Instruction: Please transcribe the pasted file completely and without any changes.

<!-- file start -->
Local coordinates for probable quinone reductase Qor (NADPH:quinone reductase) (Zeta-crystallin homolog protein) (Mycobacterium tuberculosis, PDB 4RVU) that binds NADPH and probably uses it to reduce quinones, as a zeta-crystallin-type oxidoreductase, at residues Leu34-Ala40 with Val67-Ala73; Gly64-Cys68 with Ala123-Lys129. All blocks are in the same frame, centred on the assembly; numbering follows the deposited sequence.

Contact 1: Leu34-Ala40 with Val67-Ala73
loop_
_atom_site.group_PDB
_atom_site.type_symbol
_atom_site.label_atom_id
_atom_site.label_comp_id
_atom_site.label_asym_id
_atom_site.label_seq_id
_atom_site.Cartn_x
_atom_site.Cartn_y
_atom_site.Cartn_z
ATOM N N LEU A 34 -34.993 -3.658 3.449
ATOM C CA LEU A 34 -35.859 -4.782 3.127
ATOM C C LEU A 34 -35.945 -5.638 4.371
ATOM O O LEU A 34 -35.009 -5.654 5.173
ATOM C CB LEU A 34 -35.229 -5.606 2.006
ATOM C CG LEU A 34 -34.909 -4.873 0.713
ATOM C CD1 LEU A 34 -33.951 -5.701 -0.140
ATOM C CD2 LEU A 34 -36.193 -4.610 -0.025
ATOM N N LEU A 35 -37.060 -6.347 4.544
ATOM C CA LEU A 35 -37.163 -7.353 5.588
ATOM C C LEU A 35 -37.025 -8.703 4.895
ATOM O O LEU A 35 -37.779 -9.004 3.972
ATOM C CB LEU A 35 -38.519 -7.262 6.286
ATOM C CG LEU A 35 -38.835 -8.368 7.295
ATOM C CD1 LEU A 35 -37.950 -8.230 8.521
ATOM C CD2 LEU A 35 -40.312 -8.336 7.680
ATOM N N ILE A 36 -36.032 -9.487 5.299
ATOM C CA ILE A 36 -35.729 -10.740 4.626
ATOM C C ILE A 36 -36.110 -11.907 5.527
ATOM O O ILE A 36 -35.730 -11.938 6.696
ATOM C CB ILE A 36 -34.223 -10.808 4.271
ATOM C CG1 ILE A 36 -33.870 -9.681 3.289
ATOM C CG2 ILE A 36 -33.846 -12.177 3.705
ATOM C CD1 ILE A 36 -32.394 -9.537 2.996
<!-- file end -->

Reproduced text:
Local coordinates for probable quinone reductase Qor (NADPH:quinone reductase) (Zeta-crystallin homolog protein) (Mycobacterium tuberculosis, PDB 4RVU) that binds NADPH and probably uses it to reduce quinones, as a zeta-crystallin-type oxidoreductase, at residues Leu34-Ala40 with Val67-Ala73; Gly64-Cys68 with Ala123-Lys129. All blocks are in the same frame, centred on the assembly; numbering follows the deposited sequence.

Contact 1: Leu34-Ala40 with Val67-Ala73
loop_
_atom_site.group_PDB
_atom_site.type_symbol
_atom_site.label_atom_id
_atom_site.label_comp_id
_atom_site.label_asym_id
_atom_site.label_seq_id
_atom_site.Cartn_x
_atom_site.Cartn_y
_atom_site.Cartn_z
ATOM N N LEU A 34 -34.993 -3.658 3.449
ATOM C CA LEU A 34 -35.859 -4.782 3.127
ATOM C C LEU A 34 -35.945 -5.638 4.371
ATOM O O LEU A 34 -35.009 -5.654 5.173
ATOM C CB LEU A 34 -35.229 -5.606 2.006
ATOM C CG LEU A 34 -34.909 -4.873 0.713
ATOM C CD1 LEU A 34 -33.951 -5.701 -0.140
ATOM C CD2 LEU A 34 -36.193 -4.610 -0.025
ATOM N N LEU A 35 -37.060 -6.347 4.544
ATOM C CA LEU A 35 -37.163 -7.353 5.588
ATOM C C LEU A 35 -37.025 -8.703 4.895
ATOM O O LEU A 35 -37.779 -9.004 3.972
ATOM C CB LEU A 35 -38.519 -7.262 6.286
ATOM C CG LEU A 35 -38.835 -8.368 7.295
ATOM C CD1 LEU A 35 -37.950 -8.230 8.521
ATOM C CD2 LEU A 35 -40.312 -8.336 7.680
ATOM N N ILE A 36 -36.032 -9.487 5.299
ATOM C CA ILE A 36 -35.729 -10.740 4.626
ATOM C C ILE A 36 -36.110 -11.907 5.527
ATOM O O ILE A 36 -35.730 -11.938 6.696
ATOM C CB ILE A 36 -34.223 -10.808 4.271
ATOM C CG1 ILE A 36 -33.870 -9.681 3.289
ATOM C CG2 ILE A 36 -33.846 -12.177 3.705
ATOM C CD1 ILE A 36 -32.394 -9.537 2.996